Microsoft releases XP SP3 but gives no word on reprieve

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Microsoft releases XP SP3 but gives no word on reprieve

With the clanging of Windows XP’s death knell ringing loud and clear in the lead up to its June 30 cutoff, Microsoft today has released the final Windows XP Service Pack to computer builders and volume licensing customers.

“Today we are happy to announce that Windows XP Service Pack 3 has released to manufacturing (RTM),” wrote Chris Keroack, the service pack's release manager, in a message posted to a TechNet support forum. “Windows XP SP3 bits are now working their way through our manufacturing channels to be available to OEM and Enterprise customers.”

Some of the biggest additions to Windows XP SP3 include a range of features backported from Windows Vista, such as black hole router detection, Network Access Protection, and Windows Imaging Component. A full summary of the SP3 features and changes can be found at Microsoft’s XP SP3 download centre.

Existing XP Pro and Home users will have to wait until April 29 to be able to download the service pack directly from Microsoft Download Center while TechNet and MSDN subscribers will have to wait another month until they can download it, according to Keroack.

Microsoft has remained strong in its conviction to stick to the end of June as the final cutoff date for XP’s retail life even though Vista migration has been sluggish. An online ‘Save Windows XP’ petition that has attracted over 100,000 signatures has also so far failed to convince Microsoft to keep the popular operating system on retail shelves.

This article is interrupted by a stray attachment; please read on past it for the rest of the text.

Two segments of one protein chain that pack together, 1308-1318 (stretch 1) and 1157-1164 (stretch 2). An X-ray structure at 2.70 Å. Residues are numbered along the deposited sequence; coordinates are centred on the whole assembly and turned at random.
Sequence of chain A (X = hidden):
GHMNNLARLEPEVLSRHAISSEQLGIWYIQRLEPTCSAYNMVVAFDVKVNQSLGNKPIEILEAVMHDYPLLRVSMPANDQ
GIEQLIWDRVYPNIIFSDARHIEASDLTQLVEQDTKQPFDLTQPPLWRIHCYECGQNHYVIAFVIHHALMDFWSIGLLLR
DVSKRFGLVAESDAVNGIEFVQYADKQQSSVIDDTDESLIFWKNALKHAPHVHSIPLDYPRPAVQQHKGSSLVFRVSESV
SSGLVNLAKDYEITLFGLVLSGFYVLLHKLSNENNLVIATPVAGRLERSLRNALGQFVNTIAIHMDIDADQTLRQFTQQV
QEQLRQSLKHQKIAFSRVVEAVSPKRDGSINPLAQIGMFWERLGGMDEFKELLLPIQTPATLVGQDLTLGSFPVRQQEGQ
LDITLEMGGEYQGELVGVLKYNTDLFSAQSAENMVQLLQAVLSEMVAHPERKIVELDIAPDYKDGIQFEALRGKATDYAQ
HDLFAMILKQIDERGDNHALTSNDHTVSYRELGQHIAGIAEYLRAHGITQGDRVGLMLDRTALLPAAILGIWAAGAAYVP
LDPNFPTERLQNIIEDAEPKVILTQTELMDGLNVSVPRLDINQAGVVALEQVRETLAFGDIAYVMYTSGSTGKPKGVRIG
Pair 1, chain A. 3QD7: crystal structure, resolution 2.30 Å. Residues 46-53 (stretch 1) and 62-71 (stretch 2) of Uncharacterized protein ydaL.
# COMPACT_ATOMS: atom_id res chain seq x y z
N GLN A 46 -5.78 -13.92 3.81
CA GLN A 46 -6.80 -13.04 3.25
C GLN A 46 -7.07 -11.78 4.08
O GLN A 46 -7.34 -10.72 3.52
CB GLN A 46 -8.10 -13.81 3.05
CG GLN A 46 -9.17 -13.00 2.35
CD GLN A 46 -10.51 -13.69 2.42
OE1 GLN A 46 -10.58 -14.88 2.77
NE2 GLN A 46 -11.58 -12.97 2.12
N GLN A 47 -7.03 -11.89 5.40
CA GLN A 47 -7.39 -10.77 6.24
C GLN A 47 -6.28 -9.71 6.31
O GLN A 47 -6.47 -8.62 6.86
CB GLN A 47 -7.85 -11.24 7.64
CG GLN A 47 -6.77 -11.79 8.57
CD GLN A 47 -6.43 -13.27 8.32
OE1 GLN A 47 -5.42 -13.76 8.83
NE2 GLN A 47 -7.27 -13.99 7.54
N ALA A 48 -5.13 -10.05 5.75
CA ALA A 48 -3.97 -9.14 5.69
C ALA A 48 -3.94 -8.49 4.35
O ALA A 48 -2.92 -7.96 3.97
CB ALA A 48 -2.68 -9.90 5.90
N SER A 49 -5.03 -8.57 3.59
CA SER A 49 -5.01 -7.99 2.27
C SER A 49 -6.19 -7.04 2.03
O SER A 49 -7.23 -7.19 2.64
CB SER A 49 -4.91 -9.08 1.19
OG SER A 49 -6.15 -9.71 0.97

A Microsoft spokesperson declined to comment on whether Microsoft would consider another reprieve for XP but pointed to the operating system’s ongoing future in ultra-low-cost PCs.

“We are extending direct OEM sales of Windows XP Home for a new class of mobile personal computers commonly known as ultra-low-cost PCs, enabling OEMs to preinstall Windows on these devices through June 30, 2010, or one year after the general availability of the next version of the Windows operating system – whichever is later,” the Microsoft spokesperson told iTnews.

“As you might expect, with these devices we have seen interest from several types of customers, including first-time PC buyers with limited needs who now have an affordable first PC that runs Windows and many people in both mature and emerging markets, who are interested in low-cost companions to their primary Windows-based PCs and are buying the devices for themselves and for their children. There is also strong interest within the public sector, from governments and schools.”
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